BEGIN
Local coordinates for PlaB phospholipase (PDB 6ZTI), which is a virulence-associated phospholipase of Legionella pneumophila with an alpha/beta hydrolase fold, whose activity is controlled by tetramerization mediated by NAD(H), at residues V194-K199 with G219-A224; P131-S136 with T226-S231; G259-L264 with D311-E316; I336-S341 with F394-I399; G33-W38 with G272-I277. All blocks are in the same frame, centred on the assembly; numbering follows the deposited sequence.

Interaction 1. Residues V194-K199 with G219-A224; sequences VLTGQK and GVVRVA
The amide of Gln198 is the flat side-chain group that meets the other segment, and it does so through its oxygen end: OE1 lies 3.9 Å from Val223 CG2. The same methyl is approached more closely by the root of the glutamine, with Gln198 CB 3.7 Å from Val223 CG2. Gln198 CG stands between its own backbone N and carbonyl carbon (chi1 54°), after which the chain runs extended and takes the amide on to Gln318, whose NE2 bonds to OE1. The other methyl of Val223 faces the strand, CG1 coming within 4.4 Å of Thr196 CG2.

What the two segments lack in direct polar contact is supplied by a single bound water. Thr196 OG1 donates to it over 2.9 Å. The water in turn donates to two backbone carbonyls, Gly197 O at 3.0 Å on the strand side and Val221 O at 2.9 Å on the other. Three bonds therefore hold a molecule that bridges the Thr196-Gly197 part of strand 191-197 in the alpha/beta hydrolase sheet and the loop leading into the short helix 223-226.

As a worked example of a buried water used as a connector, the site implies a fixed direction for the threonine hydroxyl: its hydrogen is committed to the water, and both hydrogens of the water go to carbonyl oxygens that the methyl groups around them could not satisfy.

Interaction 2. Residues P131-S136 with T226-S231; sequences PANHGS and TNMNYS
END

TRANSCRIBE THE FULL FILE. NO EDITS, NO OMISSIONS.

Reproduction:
Local coordinates for PlaB phospholipase (PDB 6ZTI), which is a virulence-associated phospholipase of Legionella pneumophila with an alpha/beta hydrolase fold, whose activity is controlled by tetramerization mediated by NAD(H), at residues V194-K199 with G219-A224; P131-S136 with T226-S231; G259-L264 with D311-E316; I336-S341 with F394-I399; G33-W38 with G272-I277. All blocks are in the same frame, centred on the assembly; numbering follows the deposited sequence.

Interaction 1. Residues V194-K199 with G219-A224; sequences VLTGQK and GVVRVA
The amide of Gln198 is the flat side-chain group that meets the other segment, and it does so through its oxygen end: OE1 lies 3.9 Å from Val223 CG2. The same methyl is approached more closely by the root of the glutamine, with Gln198 CB 3.7 Å from Val223 CG2. Gln198 CG stands between its own backbone N and carbonyl carbon (chi1 54°), after which the chain runs extended and takes the amide on to Gln318, whose NE2 bonds to OE1. The other methyl of Val223 faces the strand, CG1 coming within 4.4 Å of Thr196 CG2.

What the two segments lack in direct polar contact is supplied by a single bound water. Thr196 OG1 donates to it over 2.9 Å. The water in turn donates to two backbone carbonyls, Gly197 O at 3.0 Å on the strand side and Val221 O at 2.9 Å on the other. Three bonds therefore hold a molecule that bridges the Thr196-Gly197 part of strand 191-197 in the alpha/beta hydrolase sheet and the loop leading into the short helix 223-226.

As a worked example of a buried water used as a connector, the site implies a fixed direction for the threonine hydroxyl: its hydrogen is committed to the water, and both hydrogens of the water go to carbonyl oxygens that the methyl groups around them could not satisfy.

Interaction 2. Residues P131-S136 with T226-S231; sequences PANHGS and TNMNYS